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Refugee Relief Act Attacked As “discriminatory” Legislation

Philip B. Perlman, who was Solicitor General of the United States for many years, last night described the Eisenhower Administration’s Refugee Act as even worse than the McCarran-Walter Act. Mr. Perlman said the Act, which was described by the new Administration as a “liberal achievement,” was actually “the most discriminatory, the most restrictive and generally the worst piece of (immigration) legislation” in the nation’s history.

“The Refugee Relief Act of 1953 expressly adopts the discriminations and the other abuses of the McCarran-Walter Act, and then adds new ones, so drastic in scope as to destroy the hopes of many who have been dreaming of a safe haven in the United States,” he said. As head of a seven-member commission appointed by former President Truman to study immigration legislation, Mr. Perlman last January turned in a report urging complete revision of the McCarran-Walter Act.

Mr. Perlman said there has been an attempt to confuse the immigration issue so that the public would think the new Refugee Relief Act is a revision of the McCarran Walter Act, in line with President Eisenhower’s campaign pledge. He especially decried a letter written to President Eisenhower on August 31 by Sen. Arthur V. Watkins, chairman of the Senate Immigration Subcommittee, which urged that nothing be changed in the McCarran-Walter Act until the new 1953 emergency law expires in three and one-half years.

“It is to be hoped,” Mr. Perlman said, “that the President will put Sen. Watkins’ letter into the wastebasket where it belongs.” Mr. Perlman’s criticisms of the Administration’s Refugee Relief Act were many and specific. He pointed out that:

1. The law admits about 58,000 immigrants annually, although President Eisenhower had asked for 120,000 per year. In this respect, he noted that the 58,000 does not absorb the unused immigration quotas of the north and west European nations.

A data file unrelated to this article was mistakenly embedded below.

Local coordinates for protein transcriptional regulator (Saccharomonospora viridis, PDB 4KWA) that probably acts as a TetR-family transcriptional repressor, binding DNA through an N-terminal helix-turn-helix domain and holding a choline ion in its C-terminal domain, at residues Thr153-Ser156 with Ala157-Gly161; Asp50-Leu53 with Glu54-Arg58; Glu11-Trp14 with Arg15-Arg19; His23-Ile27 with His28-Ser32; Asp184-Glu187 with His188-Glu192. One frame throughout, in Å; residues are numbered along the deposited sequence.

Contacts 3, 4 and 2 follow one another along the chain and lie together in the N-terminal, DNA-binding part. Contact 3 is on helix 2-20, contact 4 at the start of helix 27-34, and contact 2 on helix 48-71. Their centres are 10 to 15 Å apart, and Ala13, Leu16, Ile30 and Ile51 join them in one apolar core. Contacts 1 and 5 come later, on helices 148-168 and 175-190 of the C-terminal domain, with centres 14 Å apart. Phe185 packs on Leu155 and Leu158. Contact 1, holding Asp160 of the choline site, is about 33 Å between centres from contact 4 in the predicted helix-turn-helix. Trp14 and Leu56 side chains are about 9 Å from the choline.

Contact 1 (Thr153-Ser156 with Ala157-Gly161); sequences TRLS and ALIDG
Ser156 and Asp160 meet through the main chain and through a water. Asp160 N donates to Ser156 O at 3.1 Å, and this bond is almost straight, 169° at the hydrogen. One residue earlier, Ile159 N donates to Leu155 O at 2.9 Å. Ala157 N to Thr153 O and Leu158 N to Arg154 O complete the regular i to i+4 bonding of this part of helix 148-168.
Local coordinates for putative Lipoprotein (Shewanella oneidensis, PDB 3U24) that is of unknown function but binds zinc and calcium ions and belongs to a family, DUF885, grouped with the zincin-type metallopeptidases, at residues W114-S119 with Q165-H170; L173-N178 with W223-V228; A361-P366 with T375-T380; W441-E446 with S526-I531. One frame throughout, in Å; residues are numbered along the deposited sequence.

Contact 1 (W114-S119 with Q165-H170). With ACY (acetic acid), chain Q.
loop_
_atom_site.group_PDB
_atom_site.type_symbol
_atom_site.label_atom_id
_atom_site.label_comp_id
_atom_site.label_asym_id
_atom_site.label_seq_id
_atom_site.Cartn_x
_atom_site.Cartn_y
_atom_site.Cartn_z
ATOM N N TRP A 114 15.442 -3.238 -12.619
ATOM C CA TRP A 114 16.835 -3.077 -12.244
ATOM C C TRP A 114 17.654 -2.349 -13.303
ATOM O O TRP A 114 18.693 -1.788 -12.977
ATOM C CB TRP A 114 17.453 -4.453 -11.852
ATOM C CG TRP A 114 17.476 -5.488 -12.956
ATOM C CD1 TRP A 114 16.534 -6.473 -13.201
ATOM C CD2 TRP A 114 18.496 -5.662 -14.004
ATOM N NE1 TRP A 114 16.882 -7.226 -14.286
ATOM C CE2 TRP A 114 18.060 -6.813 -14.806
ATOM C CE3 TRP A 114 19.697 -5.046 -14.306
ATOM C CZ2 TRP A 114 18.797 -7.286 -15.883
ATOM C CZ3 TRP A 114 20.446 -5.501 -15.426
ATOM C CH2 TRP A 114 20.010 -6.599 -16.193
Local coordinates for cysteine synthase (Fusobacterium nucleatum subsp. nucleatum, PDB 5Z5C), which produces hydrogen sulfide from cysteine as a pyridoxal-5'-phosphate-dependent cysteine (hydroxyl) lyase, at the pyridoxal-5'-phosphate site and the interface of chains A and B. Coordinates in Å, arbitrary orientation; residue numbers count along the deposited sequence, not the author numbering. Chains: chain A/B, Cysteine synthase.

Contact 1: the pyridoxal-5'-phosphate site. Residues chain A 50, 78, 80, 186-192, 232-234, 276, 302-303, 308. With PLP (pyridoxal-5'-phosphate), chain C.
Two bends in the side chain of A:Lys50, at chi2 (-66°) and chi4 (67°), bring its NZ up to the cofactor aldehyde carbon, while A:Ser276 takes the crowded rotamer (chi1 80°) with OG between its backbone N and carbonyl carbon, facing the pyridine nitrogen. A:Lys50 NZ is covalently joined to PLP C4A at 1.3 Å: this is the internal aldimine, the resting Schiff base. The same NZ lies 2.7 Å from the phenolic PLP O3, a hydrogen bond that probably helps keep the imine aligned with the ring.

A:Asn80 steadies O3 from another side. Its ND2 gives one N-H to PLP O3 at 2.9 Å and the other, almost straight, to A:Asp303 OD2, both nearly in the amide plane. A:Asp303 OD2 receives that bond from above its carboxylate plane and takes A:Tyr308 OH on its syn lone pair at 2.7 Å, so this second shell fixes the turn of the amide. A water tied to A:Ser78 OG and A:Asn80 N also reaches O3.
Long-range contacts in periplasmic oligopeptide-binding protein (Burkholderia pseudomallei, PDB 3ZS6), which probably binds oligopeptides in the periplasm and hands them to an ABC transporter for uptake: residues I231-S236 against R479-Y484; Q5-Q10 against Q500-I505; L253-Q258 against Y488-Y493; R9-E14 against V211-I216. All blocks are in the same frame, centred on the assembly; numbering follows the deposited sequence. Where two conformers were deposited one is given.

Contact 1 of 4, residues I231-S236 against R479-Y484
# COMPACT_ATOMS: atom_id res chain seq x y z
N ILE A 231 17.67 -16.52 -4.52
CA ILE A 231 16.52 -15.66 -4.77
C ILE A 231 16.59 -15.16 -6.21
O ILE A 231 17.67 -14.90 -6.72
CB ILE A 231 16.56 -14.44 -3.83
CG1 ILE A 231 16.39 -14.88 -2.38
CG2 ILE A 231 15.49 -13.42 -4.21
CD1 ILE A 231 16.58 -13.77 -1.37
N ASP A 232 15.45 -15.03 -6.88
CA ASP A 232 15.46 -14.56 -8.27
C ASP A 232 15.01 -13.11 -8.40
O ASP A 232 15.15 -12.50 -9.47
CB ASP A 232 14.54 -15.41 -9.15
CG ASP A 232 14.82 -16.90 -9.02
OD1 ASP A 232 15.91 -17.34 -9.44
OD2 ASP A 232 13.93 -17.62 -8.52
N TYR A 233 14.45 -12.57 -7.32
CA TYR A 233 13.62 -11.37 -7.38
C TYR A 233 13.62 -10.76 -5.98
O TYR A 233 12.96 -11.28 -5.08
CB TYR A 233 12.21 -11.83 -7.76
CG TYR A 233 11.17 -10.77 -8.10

2. The law, originally intended to help solve over-population problems as well as provide for more refugees, was “emasculated in the Senate” to such an extent that a limited number of visas for non-refugee Italians, Greeks and Netherlanders who are close relatives of American citizens and resident aliens are “the sole vestige left.”

3. The law allows Congress to “usurp” executive powers by ordering deportations, if Congress so desires, of aliens who entered this country before July 1, this year, as non-immigrants.

4. The law fails to state to which countries persons failing to win Congressional approval will be deported. Thus, there is the threat that some persons may be deported to homelands they fled to avoid religious or political persecution.

5. The law is “replete with conditions and prohibitions and qualifications” which require immigrants to give proof they are not displacing other persons in this country from housing or employment.

6. The law-and Mr. Perlman emphasized this point–allows consular and immigration officers to refuse aliens visas if the officer has “reason to believe” the alien is ineligible. This gives such officers dangerous arbitrary powers, he said.

Mr. Perlman made these remarks in an address before the Baltimore chapter of Americans for Democratic Action. An expert in the field of immigration law, Mr. Perlman has been highly commended by major Jewish organizations for his work as chairman of the commission established by President Truman to study immigration and naturalization problems.

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